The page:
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FCC Okays ‘Historic’ IBOC Order

Oct. 10 was the day digital radio proponents have been anticipating for more than a decade. On that day, the FCC approved in-band, on-channel digital audio broadcasting as the technology U.S. stations will use to go digital.

WASHINGTON Oct. 10 was the day digital radio proponents have been anticipating for more than a decade.

On that day, the FCC approved in-band, on-channel digital audio broadcasting as the technology U.S. stations will use to go digital. The IBOC approach maintains the AM and FM band system so familiar to U.S. consumers, and preserves the frequencies of current license-holders. Its hybrid design means stations can add a digital signal even as they continue to broadcast in analog as well for the foreseeable future.

The decision clears the way for stations to use the system developed by Ibiquity Digital Corp.

FCC Chairman Michael Powell called the decision historic, and said he is glad to see radio join other media in going digital. “I’m thrilled to see the radio wagon train get to the other side.”

Ibiquity was pleased; it had pushed the agency for a decision this month so that its receiver manufacturing partners could get IBOC radios built in time for introduction in January at the Consumer Electronics Show. Those radios will carry IBOC’s consumer brand name, HD Radio.

The company believed FCC action also would encourage further commitments from receiver makers to the format.

‘Quick return’

“It’s clear that HD Radio has arrived as a serious player,” said Ibiquity President and CEO Robert Struble after the commissioners voted in favor of IBOC at the Oct. 10 public meeting. For broadcasters, he said, “There will be a quick return on HD Radio investment and (terrestrial) radio will be able to compete with satellite radio.”

Although the commission said it is no longer considering using TV Channel 6 for digital radio use, it did not close the door on systems requiring new spectrum, should such new spectrum be identified.

The text of the Report and Order was not immediately made public, but commission officials said it allows FMs to transmit both a digital and analog signal both day and night. AMs may do so only during the day.

The AM nighttime tests undertaken by Ibiquity to satisfy concerns about how IBOC would perform on stations operating on skywaves at night continue. Ibiquity expects those to be completed by the end of the year. At that time, Ibiquity said, it would work with the National Radio Systems Committee to craft operating parameters for nighttime AM IBOC. The NRSC and Ibiquity are working on setting a technical standard for IBOC. Both groups expect the FCC to seek public comment on the standard when ready, perhaps by mid-2003.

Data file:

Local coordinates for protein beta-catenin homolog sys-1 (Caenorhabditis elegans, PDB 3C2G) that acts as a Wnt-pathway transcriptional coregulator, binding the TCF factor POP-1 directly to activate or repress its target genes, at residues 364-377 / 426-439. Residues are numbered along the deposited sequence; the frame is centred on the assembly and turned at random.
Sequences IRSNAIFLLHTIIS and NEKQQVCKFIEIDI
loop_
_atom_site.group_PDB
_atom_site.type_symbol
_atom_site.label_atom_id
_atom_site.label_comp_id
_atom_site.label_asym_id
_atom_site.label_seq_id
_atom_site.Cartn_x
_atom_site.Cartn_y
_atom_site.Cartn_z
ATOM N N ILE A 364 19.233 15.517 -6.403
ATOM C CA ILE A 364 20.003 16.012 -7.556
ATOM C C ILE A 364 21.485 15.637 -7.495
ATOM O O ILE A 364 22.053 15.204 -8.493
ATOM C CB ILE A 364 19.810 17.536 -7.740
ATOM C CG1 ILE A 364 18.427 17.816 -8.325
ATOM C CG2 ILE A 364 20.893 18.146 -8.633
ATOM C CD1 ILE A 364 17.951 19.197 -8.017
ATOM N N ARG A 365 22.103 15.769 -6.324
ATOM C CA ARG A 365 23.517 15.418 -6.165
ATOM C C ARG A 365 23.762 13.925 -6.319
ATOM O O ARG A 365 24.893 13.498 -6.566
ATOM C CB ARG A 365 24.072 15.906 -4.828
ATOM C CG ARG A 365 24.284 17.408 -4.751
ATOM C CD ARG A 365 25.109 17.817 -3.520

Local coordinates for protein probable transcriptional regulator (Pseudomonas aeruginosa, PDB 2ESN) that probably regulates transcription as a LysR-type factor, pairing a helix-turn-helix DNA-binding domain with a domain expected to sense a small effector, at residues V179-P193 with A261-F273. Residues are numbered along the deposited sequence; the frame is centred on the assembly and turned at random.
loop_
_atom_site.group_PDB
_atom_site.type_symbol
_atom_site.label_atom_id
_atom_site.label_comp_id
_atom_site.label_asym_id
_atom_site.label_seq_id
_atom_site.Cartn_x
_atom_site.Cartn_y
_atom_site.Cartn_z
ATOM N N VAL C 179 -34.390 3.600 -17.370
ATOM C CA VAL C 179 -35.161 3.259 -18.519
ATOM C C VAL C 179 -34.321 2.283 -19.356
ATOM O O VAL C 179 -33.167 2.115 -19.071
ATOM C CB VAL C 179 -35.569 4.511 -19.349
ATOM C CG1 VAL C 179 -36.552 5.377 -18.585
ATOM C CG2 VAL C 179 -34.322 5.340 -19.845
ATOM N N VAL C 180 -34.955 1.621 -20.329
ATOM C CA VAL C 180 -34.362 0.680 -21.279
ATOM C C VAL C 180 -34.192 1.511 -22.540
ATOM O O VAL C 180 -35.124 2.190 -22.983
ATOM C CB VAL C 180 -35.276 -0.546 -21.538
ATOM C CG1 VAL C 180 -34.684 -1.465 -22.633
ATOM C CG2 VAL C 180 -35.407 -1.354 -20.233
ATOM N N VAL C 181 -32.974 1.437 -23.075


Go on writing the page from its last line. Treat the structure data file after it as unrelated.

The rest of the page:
Given differences of opinion in the industry about the power level at which daytime AM IBOC should be implemented, the FCC left that up to broadcasters. Those who want to implement AM IBOC at full power can do so; those who fear interference with a neighboring station may choose to operate at a lower power if they inform the commission of their intentions, said FCC Audio Division Chief Peter Doyle.


For the first two or three months, stations that want to begin digital transmission must file requests for Special Temporary Authorization with the FCC.

After that initial period, the FCC is expected to issue a blanket order allowing all stations to convert by simply sending the FCC a letter. The STA requirement was needed for the commission to comply with federal rule procedures.

Ibiquity had said it wanted to reach roughly 50 percent of potential listeners in its six initial rollout markets by the end of the year, or about 70 stations. But given the late time-frame, Ibiquity believes 40 to 50 stations converting in 2002 is more realistic.

Group owner Radio One said in September that it had ordered IBOC transmission equipment to convert stations in five markets. It was the first major group to do so. Like many other major group owners, it is also an investor in Ibiquity.

When asked if other radio groups had stepped forward with commitments after the FCC’s action, Struble said the company was in “deep” discussions with other owners and expected more to commit shortly.

Commissioners praised the Ibiquity Digital Corp. system for its spectral efficiency. Commissioners Kathleen Abernathy and Michael Copps expressed eagerness to purchase IBOC receivers.

Ibiquity Vice President of Broadcast Engineering Glynn Walden, who has been involved with efforts to find a DAB solution for the United States for more than10 years, said, “IBOC is a concept rooted in the American concept of a free over-the-air broadcast system … a concept and a technology that allows each and every broadcaster to transition from an analog world to a digital future while re-using the existing infrastructure and allocated broadcast spectrum.

“IBOC is such a compelling concept that technology was developed. With this FCC decision, those benefits are now available for broadcasters to bring the benefits of HD digital radio to the U.S. public.”

The FCC staff feels it will learn much about IBOC technology when stations start to transmit digital signals. If any interference occurs from a station that is transmitting both signals, especially interference to first-adjacent channels or to services broadcast on FM subcarriers, the commission hopes the parties would work it out.

The agency would be ready to intervene in cases where stations are unable to come to an agreement about how to solve the interference, officials said.

They said it was too soon to tell when the FCC would promulgate final IBOC rules, including operating parameters and other technical specifications.